Predictive Mobility solves the problem of highway traffic congestion and blocked emergency vehicles at grade level rail crossings by providing advanced warning and ability to avoid blocked crossings altogether.

see our predictive mobility page here: Predictive Mobility

see our predictive mobility video here: Predictive Mobility

How it works: Predictive Mobility places sensors on municipal property outside of railroad right of way. Sensor selection and processing are important to provide the most accurate measure of rail traffic. Some sensor arrangements can also sense highway traffic at the crossing and identify stalled vehicles, cross guard failures and rail property trespassing.  The train parameters are collected from these network sensors and combined in cloud-based software to generate a real-time predictive model of rail and highway traffic along with crossing open/block times and suggested alternate routes.  The information can be provided as web/mobile applications for individual users, cloud API for Computer Aided Dispatch and Transportation Management Software, direct integration into traffic hardware or directly integrated to emerging autonomous vehicle systems. The advantages of Predictive Mobility are:

  • Provides real-time information that can be more believable than existing signage, gates and lights.
  • Provides a future look of blocked crossings and alternate routes so that congestion and safety issues can be completely avoided.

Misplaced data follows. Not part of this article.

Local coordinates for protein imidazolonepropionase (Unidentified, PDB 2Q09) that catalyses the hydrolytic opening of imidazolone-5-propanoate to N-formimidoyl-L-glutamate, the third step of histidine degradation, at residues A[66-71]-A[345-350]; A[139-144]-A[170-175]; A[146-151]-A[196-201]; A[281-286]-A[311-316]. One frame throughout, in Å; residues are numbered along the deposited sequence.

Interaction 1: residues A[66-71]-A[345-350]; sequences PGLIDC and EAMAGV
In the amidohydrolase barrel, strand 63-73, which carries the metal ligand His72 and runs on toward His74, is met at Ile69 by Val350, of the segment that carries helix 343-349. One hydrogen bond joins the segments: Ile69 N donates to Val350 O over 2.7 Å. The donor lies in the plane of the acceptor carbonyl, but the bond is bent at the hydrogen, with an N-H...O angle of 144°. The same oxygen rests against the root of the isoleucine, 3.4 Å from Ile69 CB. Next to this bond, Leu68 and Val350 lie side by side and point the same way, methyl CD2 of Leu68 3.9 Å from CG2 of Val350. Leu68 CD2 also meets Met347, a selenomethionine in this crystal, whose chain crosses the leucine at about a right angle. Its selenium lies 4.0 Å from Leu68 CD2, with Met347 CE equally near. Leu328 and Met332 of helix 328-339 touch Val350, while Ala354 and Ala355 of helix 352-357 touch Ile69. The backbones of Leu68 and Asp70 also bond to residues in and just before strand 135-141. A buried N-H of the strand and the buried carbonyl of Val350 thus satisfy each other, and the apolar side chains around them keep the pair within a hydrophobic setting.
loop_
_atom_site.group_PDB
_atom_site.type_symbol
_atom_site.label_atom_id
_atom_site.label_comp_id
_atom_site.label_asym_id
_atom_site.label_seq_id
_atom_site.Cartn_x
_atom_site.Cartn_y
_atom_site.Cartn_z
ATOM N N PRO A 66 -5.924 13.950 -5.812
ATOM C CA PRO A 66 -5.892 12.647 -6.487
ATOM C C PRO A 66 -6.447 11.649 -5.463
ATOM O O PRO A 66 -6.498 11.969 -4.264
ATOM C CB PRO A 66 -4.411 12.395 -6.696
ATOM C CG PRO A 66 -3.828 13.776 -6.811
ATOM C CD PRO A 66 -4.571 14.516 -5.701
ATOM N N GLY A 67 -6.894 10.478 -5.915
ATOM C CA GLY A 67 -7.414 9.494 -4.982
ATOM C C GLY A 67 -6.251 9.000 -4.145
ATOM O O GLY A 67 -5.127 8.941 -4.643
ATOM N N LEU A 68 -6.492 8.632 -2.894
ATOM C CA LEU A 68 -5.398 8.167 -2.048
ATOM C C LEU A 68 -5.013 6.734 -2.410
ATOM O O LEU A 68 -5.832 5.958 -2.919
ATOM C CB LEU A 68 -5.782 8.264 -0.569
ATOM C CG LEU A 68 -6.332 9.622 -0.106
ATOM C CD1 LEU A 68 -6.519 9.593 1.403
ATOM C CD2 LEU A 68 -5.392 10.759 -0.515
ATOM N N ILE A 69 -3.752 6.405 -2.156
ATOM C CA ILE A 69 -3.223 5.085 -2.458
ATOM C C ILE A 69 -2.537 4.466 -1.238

• Software/Mobile application allows for improved messaging and a more tightly coupled interaction with traffic and actual driver behavior.
  • The cost, time to implement, and resources required to secure funding and manage the project are a fraction of that of bridge-or-tunnel solutions.

Funding the Predictive Mobility approach with the budget of ONE bridge could provide immediate relief for ALL the top problem crossings described in the senate report cited above.

Figure 5: Gallery of installed Predictive Mobility systems.


Rail congestion and delays have a surprisingly large impact on our communities. Traditional Bridge-or-tunnel solutions can be prohibitive. Predictive Mobility offers a modern, timely and cost effective solution to the problem of congestion and safety facing emergency care workers, firefighters, and citizens.

The Assumptions and Calculated Data

The basic assumptions used for the calculations is here:

The cost of operating a fire truck was estimated by using NPTC for a truck and adding 3 additional crew members.

Here is a copy of the complete spreadsheet.